Billy Napier takes Gainesville by quiet storm. Can he answer the Gators' prayers? | Whitley
From the minute he stepped off the plane Sunday, Billy Napier was treated like a conquering hero.
The band played. Cheerleaders lined the blue carpet that had been laid out on the tarmac. His wife was handed a bouquet of flowers and dignitaries escorted them to a van. Hundreds of people cheered them as they arrived at Ben Hill Griffin Stadium.
A couple of hours later at his introductory news conference, Napier said the words everybody wanted to hear.
“We’re going to build the best football team in the SEC conference,” he said. “We’re going to build the best football program in the SEC conference.”
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For a fan base desperately seeking a meaningful long-term relationship, it was love at first sight. All of which was perfectly predictable.
The first day on the job is always grand for a new football coach. It’s easy to win over people who want to be charmed, and Napier did that.
It’s also predictable that people like me tap the brakes and say, “We’ve seen this movie before, so don’t get carried away.”
Dan Mullen got pretty much the same hero’s welcome four years ago when he stepped off the plane from Starkville, and we know how that ended up. The sobering reality is nobody knows how these things are going to turn out.
Napier’s career path has been pretty impeccable so far. The only thing missing on his resume is being a head coach at a Power 5 school.
Urban Meyer was in that position when he showed up in Gainesville, and that worked out OK. But for every Meyer or Lincoln Riley or Kirby Smart, there's a handful of Jim McElwains and Charlie Strongs and Will Muschamps and Tom Hermans.
Bottom line: You just never know how a coach will do in a Power 5 job until he starts it.
Now that I’ve gotten that qualifier out of the way, I’ve gotta say, Billy Napier looks like the answer to Florida’s prayers.
“Genuine. Authentic. Organized. Disciplined. Methodical. Caring. Competitive. Thoughtful.”
Those were the words Scott Stricklin used when he introduced Napier at the news conference. You’d expect him to speak glowingly of his new hire, of course, but everything you hear and see about Napier says the adjectives are true.
After compiling a huge dossier on Napier, Stricklin told the Sun’s Zach Abolverdi that what really impressed him was a small detail. After a recent Louisiana game, Napier had an impromptu news conference in a walkway outside the locker room.
A couple of student workers needed to push a cart past the crowd. Napier waved his crowd to the side and apologized to the workers for being in their way.
That’s not exactly the considerate, self-aware behavior we’ve come to expect out of certain coaches. It made it easy to believe Napier Sunday when he said, “I can’t tell you how humbled I am to be here.”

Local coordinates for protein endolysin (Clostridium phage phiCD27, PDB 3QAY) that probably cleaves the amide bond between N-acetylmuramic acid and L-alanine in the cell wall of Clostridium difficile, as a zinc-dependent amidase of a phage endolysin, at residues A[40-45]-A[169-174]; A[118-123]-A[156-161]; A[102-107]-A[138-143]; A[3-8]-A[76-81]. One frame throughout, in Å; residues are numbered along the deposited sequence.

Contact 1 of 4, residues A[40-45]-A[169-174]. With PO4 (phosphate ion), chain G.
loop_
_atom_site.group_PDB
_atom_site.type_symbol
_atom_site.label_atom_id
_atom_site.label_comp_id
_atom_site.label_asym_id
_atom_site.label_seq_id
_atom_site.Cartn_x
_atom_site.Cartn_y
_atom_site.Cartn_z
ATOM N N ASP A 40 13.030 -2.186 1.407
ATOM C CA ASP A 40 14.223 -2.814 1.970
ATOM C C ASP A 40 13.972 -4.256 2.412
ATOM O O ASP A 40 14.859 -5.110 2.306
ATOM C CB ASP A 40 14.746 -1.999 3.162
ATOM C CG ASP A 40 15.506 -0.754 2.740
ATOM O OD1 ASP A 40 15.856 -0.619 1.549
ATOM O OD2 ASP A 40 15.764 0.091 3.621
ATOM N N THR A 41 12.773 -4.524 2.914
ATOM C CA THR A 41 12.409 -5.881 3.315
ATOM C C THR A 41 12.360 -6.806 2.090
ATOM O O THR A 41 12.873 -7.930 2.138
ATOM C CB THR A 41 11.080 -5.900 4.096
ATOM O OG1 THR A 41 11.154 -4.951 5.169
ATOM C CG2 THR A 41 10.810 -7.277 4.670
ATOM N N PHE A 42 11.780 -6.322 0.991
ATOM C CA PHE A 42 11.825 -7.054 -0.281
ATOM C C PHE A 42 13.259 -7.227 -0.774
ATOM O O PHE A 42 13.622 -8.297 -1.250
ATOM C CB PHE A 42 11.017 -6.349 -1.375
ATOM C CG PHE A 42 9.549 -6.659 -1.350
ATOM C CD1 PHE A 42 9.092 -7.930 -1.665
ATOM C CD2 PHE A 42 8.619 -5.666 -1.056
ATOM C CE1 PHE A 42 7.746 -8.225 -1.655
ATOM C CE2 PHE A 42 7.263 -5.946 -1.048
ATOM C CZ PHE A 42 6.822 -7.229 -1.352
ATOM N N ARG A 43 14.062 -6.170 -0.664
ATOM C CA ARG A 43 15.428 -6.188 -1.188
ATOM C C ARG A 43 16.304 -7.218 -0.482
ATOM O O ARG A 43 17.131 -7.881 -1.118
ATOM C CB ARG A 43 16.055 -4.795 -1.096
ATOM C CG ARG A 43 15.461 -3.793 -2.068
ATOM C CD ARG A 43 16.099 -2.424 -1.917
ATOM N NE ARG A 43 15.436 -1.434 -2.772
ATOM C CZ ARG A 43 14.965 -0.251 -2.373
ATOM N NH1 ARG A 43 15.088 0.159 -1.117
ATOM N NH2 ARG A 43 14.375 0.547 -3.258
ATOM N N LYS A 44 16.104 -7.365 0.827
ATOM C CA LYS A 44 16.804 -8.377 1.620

To which some fans might say, “Humility is dandy. But I’ll take a jerk if he can deliver an SEC title.”
This gets back to the great unknown about hires. Napier has the pedigree and a plan. You got the sense that he interviewed Stricklin and UF as much as UF and Stricklin interviewed him.
He wanted a school that’s ready to commit Alabama-like resources to recruiting, assistant coaches, NIL, nutrition programs, on and on and on.
“It’s the right place and the right time with the right people and the right leadership,” Napier said.
And like any venture, it begins with building relationships. Not just with recruits, but with fans and skeptics and everybody else on campus and beyond.
Napier comes off as someone who’s serious but can laugh at himself. He’s driven but has life in perspective. He bit his lip when describing his father, a high-school coach who died four years ago from ALS, and how that influenced him.
“It made me a better husband. It made me a better father,” Napier said. “And it certainly made me a better coach.”
Shortly before the news conference, I got an email from Frank Howes, the founding president of the Gator Band Alumni. He noted how Napier got off the plane Sunday morning, and contrasted it to Brian Kelly’s arrival in Baton Rouge after taking the LSU job. Kelly didn’t pay much mind to the cheerleaders or band that had shown up for his arrival.
“He moved immediately to the movers and shakers," Howes wrote. “Now run a comparison with how Billy Napier greeted cheerleaders, fans, etc., when he arrived.”
He seemed like a man of the people, stopping to greet everybody from UF president Kent Fuchs to Albert the Alligator. That was the start of Day One.
Day Two, Napier’s hitting the recruiting trail. It’s all part of his plan to make Florida that SEC power.
Yeah, it will take more than a nice, humble guy to do that. But those qualities are a good place to start.
— David Whitley is The Gainesville Sun's sports columnist. Contact him at firstname.lastname@example.org. And follow him on Twitter: @DavidEWhitley